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Photo: Crazy George via Flickr

As the calendar flips to 2014, the political world will turn its attention to the upcoming midterm elections. While the fields for many of the races are not yet set, the schedule will certainly be packed with several consequential elections that will determine which party controls Congress and several statehouses, and set the political agenda for the next two years. Unfortunately for fans of sober policy debate, it will also be packed with crazy people.

Liz Cheney may have dropped her Senate bid in Wyoming on Monday, but there are still several elections on the docket that could end up giving the 2014 midterms a serious circus tent vibe. Here are four elections that could turn out to be especially outrageous:

U.S. Senate Election In Texas

John Cornyn 427x321

Photo: Gage Skidmore via Flickr

Texas’ U.S. Senate election is not expected to be the most competitive race in the nation, but it will certainly be among the most entertaining. With no significant Democratic candidate in the race, the election will likely be decided in the March 4 Republican primary between the incumbent, Senate Minority Whip John Cornyn, and genuinely crazy U.S. Representative Steve Stockman.

Stockman, who has never shied away from controversy, has begun his longshot challenge in the same unhinged manner in which he runs his congressional office. Between promoting “liberal tears” as a gun lubricant, selling “Obama barf bags” for $10 on his website, having his digusting campaign office condemned, and attempting to rebrand his opponent (who was once ranked the second most conservative senator) as “liberal John Cornyn,” Stockman has — as The Washington Post deftly described it — basically run his primary challenge as an insult comic.

So far it hasn’t been working; the first poll of the race found Cornyn leading Stockman by 44 percent, and there is plenty of reason to believe that Stockman’s numbers won’t get much better.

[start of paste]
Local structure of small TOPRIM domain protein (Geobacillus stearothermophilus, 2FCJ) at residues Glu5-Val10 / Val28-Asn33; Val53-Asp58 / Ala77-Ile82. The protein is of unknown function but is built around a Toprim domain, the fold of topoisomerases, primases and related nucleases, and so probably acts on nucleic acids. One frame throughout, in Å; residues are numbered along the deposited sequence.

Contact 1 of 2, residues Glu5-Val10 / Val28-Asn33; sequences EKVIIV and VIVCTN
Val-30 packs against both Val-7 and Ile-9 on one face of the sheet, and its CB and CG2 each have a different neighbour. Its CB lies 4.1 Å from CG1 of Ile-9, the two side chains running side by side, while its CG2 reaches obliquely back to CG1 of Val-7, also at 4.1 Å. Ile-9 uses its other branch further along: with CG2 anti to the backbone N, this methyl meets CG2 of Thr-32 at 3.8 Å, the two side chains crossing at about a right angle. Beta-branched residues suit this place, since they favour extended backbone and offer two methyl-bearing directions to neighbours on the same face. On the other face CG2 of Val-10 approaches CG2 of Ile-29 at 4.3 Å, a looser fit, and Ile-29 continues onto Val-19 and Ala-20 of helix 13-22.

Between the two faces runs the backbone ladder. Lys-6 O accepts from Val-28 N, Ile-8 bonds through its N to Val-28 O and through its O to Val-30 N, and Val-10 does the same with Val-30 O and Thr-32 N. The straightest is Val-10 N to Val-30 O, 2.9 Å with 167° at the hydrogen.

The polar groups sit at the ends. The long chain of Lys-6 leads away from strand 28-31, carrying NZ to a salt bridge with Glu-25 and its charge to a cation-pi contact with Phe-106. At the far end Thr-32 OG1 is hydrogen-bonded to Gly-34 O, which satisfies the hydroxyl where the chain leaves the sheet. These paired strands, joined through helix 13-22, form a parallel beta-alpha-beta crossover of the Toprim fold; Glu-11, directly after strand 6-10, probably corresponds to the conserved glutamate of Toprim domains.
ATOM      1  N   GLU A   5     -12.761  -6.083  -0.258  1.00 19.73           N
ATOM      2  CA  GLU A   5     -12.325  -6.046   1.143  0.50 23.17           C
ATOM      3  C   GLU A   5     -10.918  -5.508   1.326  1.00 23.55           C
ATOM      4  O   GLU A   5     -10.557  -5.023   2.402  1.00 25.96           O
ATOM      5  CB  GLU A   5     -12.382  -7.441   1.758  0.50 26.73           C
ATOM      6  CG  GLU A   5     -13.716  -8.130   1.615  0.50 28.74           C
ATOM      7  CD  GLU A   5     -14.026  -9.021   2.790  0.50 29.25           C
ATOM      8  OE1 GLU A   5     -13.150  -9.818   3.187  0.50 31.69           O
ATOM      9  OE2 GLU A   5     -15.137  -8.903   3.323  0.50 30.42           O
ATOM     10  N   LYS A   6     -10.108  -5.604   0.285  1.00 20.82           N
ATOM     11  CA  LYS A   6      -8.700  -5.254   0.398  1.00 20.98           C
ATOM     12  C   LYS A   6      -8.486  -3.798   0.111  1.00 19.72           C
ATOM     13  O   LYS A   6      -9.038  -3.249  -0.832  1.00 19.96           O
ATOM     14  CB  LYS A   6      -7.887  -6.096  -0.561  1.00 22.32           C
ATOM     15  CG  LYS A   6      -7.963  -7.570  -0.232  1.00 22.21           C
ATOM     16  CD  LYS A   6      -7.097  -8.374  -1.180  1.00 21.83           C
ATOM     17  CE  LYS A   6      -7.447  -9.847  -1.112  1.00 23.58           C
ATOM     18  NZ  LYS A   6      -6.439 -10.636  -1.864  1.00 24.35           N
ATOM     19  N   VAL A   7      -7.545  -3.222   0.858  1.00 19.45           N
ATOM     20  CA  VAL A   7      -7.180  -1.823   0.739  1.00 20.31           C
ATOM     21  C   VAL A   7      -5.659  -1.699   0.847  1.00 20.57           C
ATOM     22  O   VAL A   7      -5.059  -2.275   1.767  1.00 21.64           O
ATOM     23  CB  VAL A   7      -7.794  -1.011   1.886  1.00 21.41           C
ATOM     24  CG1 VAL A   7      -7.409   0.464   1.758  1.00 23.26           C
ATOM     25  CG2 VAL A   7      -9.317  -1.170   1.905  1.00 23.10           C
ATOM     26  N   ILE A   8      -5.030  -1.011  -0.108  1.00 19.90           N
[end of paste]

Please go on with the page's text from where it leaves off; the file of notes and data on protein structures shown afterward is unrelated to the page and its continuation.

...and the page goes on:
U.S. House Election In LA-6

tony perkins

Photo: Gage Skidmore via Flickr

The field is not yet set for the election to replace U.S. Representative Bill Cassidy (R-LA), who is running for Senate against incumbent Democrat Mary Landrieu, but two rumored candidates could make this the most off-the-rails campaign in the entire nation if they choose to run.

The first, Democrat Edwin Edwards, is reportedly considering a run despite being an 86-year-old ex-convict. Edwards, who served as governor of Lousiana for 16 years before being doing eight years in prison following his conviction on 17 counts of racketeering, extortion, fraud, and conspiracy, apparently believes that the field is weak enough for him to mount a most improbable comeback. The colorful former governor remains relatively popular, and is known as one of the most quotable politicians in American history — among other memorable lines, he declared on election day 1983 that “The only way I can lose is if I’m caught in bed with either a dead girl or a live boy,” and promised on his way to jail that “I will be a model prisoner, as I have been a model citizen” — guaranteeing that his entry to the race would shine a bright spotlight on the conservative district.

The other, Republican Tony Perkins, is extreme even by Tea Party standards. The president of an anti-gay hate group, Perkins has an extremely controversial record that includes buying a mailing list from the Ku Klux Klan, and speaking out in favor of Uganda’s infamous “kill the gays” bill.